We now support 5 associations including Friends of Bonobos.
Discover the sanctuary and the history of Lola ya Bonobo in the Land of Bonobos with its founder Claudine André through this short 7-minute documentary.
Touched by the commitment and support that this association brings to the Bonobos of Congo, we wanted to help them at our level by donating funds to them each year, through each pair of shoes. The money raised will go directly to the various local projects implemented by Friends of Bonobos to improve the living conditions of this endangered species.
"We are the one who destroys, but we are the one who has the intelligence to save."
1. Lola ya Bonobo Shrine
Needing love and attention to grow, a surrogate human mother is then given to each little bonobos . A veterinarian and amazing staff are also there to support them.
Upon reaching adulthood, adult bonobos are released into the wild and enjoy full protection offered by the nature reserve . The staff on site work to protect their home, the rainforest.
2. The goal? Heal, release and protect
The Ekolo ya Bonobo community reserve is the only natural site that protects and supports the Bonobos of Congo.
After growing up in Lola ya Bonobo, adult bonobos are released into the wild and enjoy full, long-term protection. Friends of Bonobos conserves their natural habitat, the rainforest, and works tirelessly with local communities to alleviate poverty, the main reason for poaching . The staff on site is also committed to providing care, education, and raising awareness among local populations of the need to preserve African biodiversity.
3. Ekolo ya Bonobo - Land of the Bonobos
Ekolo ya Bonobo means "Land of the Bonobos" in Lingala, the predominant language of the Democratic Republic of Congo.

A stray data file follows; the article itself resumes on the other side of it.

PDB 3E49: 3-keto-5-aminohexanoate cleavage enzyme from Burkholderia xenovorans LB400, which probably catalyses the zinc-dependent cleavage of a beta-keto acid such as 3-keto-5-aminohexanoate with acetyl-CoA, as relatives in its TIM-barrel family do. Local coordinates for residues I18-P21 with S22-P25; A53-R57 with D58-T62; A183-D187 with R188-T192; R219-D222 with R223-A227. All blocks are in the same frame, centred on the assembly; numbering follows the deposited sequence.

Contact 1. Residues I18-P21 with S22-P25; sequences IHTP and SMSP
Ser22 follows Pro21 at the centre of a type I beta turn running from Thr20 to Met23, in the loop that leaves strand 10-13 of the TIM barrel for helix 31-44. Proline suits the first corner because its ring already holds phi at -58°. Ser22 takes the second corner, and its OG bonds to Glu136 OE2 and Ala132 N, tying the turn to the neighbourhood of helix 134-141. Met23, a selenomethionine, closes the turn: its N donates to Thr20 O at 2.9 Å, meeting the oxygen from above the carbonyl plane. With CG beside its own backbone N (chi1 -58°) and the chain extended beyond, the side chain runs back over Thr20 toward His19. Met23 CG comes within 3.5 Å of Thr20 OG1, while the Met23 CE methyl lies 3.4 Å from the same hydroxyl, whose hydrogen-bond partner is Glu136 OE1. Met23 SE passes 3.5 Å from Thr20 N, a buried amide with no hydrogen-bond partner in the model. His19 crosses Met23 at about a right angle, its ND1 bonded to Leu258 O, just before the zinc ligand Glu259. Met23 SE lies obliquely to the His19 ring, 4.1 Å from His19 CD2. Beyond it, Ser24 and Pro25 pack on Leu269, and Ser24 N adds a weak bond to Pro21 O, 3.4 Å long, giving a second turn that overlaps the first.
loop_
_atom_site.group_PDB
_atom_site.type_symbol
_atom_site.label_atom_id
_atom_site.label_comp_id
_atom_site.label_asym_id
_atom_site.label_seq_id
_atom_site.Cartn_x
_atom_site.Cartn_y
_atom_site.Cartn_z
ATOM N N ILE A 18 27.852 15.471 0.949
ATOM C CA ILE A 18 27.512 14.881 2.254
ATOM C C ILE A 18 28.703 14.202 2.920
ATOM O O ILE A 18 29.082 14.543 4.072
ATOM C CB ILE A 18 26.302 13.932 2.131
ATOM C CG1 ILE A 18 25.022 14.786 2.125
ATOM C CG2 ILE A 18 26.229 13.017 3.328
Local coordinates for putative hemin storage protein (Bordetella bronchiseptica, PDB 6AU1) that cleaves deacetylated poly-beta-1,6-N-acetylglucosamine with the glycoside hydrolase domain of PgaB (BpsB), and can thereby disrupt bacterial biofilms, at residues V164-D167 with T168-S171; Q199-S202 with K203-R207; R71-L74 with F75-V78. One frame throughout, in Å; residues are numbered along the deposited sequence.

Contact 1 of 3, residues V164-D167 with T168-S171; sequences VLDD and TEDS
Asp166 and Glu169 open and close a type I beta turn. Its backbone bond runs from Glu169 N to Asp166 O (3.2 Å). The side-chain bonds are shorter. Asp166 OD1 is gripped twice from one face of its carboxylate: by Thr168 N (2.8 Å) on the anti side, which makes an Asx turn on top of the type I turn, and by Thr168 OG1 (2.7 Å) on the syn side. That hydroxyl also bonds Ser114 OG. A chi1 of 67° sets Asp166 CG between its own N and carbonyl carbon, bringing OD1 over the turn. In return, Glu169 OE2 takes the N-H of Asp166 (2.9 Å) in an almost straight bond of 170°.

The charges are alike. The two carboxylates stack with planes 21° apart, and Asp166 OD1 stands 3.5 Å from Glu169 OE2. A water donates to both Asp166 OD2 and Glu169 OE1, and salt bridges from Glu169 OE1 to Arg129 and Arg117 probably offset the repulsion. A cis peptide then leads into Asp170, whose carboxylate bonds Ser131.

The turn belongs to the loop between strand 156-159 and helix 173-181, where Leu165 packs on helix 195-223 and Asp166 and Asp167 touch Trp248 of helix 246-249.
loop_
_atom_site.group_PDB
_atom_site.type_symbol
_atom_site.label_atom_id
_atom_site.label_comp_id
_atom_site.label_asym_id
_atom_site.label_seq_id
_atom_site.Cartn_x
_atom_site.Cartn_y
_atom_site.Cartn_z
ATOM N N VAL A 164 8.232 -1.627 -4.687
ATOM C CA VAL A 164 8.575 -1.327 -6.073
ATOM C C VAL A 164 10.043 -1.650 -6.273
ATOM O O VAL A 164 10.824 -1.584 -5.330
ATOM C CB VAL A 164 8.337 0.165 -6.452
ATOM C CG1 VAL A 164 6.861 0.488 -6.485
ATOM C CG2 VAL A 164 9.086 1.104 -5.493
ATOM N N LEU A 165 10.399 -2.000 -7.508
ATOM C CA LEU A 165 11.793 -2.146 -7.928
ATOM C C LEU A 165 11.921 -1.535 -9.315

Today, around 30 bonobos live in the community reserve of Ekolo ya Bonobo . This 120,000-acre (35-hectare) reserve in Equateur Province, DRC, is a protected rainforest – a safe place where bonobos and many other animals and plants thrive.
The Ekolo y Bonobo reserve borders a river that joins the water transport network in Congo. The bonobos emerge from the forest and can be seen on elevated viewing platforms on the shore.
Every year, thousands of people come by canoe and motorboat to see them . For most, this is the first time they have seen a bonobo in their natural habitat. The people of Basankusu have become “bonobo guardians” who protect the bonobos in their new wild home.
" Through your participation in the conservation of bonobos, you not only protect them, but you also contribute to the environmental, social and economic development of the only country in the world where there are bonobos, the Democratic Republic of Congo .",
Fanny Minesi, General Manager, Friends of the Bonobos of Congo.
Friends of Bonobos is committed to engaging local community members in all project activities, and works with local people to make all decisions that affect the surrounding population.
Discover the collection that supports Friends of Bonobos. 👇